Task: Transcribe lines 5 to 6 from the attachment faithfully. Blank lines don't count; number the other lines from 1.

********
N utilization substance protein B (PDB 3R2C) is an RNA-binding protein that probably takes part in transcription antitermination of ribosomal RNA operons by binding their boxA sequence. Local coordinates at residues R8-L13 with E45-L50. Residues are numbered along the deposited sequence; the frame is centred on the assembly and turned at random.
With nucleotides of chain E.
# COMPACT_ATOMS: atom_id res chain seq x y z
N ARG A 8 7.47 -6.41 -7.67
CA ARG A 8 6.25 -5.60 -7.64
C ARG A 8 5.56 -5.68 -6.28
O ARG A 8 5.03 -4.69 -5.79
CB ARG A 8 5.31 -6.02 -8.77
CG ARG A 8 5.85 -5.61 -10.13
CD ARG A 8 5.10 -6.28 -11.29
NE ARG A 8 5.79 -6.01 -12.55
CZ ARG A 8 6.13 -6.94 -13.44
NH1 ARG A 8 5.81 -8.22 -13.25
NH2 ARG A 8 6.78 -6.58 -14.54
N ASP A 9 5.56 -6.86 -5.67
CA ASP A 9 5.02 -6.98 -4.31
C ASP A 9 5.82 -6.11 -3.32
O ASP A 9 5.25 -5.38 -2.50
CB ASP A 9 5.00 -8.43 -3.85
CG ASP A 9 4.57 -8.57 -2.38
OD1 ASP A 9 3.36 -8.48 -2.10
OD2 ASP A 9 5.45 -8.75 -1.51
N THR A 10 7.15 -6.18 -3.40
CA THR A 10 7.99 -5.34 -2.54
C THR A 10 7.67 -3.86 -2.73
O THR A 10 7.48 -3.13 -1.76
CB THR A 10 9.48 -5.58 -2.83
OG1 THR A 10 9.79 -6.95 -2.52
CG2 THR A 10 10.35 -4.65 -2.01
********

CA ARG A 8 6.25 -5.60 -7.64
C ARG A 8 5.56 -5.68 -6.28